How do AVs address mobility concerns?
Though it’s easy to see the potential for AVs and the disabled community, potential alone will not make a difference to people’s lives. Investment in the area, however, will. Increasingly, we are seeing this happen, and a new study has recently launched in Pittsburgh with the sole intention of developing a working set of requirements for AVs to properly serve disabled people.
Combined with the now regular partnerships forming between major manufacturers and disability associations and authorities, understanding of disability and its crossover with AV design is growing rapidly. As Dr Brad Dicianno, a lead on the study, says, “Accessible autonomous transportation could facilitate opportunities for people with disabilities to find or maintain employment, obtain better access to healthcare, and integrate more fully into the community.” In short, this work could be life changing.
Which AVs serve disabled passengers best?
We can see the most potential for lifechanging experiences in the much-discussed models which address inclusion as a primary concern. The Renault EZ-GO, for example, is a concept which launched back in 2018. As the name suggests, it was designed to democratise travel, making driverless accessible for all. It did that through the inclusion of a clever front hatch which allows passengers to comfortably walk on board. The VW Sedric does something similar with tall roofs and doors designed to accommodate wheelchairs.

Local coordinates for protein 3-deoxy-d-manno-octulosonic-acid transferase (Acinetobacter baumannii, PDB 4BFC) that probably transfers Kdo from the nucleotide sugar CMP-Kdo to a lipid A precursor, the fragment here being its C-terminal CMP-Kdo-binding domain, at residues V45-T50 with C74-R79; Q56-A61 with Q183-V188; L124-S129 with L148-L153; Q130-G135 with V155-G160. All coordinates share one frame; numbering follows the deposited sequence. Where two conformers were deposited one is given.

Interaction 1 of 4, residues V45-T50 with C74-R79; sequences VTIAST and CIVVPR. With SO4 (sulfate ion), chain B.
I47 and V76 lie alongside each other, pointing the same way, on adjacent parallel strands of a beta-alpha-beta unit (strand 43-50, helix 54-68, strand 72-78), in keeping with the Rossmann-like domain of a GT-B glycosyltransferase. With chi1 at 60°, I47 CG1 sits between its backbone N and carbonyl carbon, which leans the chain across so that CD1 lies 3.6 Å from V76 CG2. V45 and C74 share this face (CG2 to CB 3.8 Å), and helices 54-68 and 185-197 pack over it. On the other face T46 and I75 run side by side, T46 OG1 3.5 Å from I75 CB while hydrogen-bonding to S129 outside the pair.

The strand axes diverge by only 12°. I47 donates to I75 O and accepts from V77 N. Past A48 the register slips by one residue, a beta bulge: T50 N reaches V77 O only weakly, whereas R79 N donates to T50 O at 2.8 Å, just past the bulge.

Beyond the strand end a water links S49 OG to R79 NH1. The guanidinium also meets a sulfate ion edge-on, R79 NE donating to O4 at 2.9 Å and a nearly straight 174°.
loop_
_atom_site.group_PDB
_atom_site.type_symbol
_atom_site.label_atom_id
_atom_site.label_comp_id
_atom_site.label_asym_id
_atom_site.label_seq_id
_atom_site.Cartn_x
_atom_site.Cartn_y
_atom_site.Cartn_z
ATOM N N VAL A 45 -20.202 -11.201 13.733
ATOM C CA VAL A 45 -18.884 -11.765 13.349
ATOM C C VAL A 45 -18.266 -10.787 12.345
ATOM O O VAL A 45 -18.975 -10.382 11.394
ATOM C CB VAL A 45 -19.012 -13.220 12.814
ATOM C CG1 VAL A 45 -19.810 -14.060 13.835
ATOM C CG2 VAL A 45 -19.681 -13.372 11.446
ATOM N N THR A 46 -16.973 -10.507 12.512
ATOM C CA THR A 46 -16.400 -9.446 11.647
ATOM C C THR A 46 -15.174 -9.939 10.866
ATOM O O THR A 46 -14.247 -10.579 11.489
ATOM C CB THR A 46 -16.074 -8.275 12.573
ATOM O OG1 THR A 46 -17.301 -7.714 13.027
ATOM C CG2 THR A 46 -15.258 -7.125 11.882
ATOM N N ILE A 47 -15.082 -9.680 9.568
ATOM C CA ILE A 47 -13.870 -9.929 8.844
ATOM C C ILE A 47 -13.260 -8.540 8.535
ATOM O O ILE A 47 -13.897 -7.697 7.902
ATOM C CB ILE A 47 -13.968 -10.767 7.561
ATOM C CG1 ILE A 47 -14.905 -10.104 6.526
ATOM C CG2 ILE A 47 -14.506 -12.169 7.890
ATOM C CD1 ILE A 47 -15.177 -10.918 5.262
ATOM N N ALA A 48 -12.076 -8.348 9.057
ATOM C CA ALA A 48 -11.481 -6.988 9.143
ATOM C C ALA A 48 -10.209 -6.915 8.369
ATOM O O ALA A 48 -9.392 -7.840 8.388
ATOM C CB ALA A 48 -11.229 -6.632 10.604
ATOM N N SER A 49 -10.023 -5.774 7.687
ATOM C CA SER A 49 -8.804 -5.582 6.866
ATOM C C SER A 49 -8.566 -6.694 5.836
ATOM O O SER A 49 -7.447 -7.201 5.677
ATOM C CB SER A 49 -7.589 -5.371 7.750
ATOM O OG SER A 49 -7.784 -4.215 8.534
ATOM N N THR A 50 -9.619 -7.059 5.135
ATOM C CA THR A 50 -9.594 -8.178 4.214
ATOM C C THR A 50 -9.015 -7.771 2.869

The Cruise Origin, of course, cannot be left off this list. By developing a full-height vehicle with sliding doors, a spacious interior and voice functions, Cruise combat a wide selection of ‘on-street’ and navigation issues.
A key thread here is the fact that all these accessible AVs are convenient for everyone. They’re not just for wheelchair users, like the Kenguru, but operate on the basis of shared, inclusive travel. That now needs to stretch beyond just physical design.
Considering the whole experience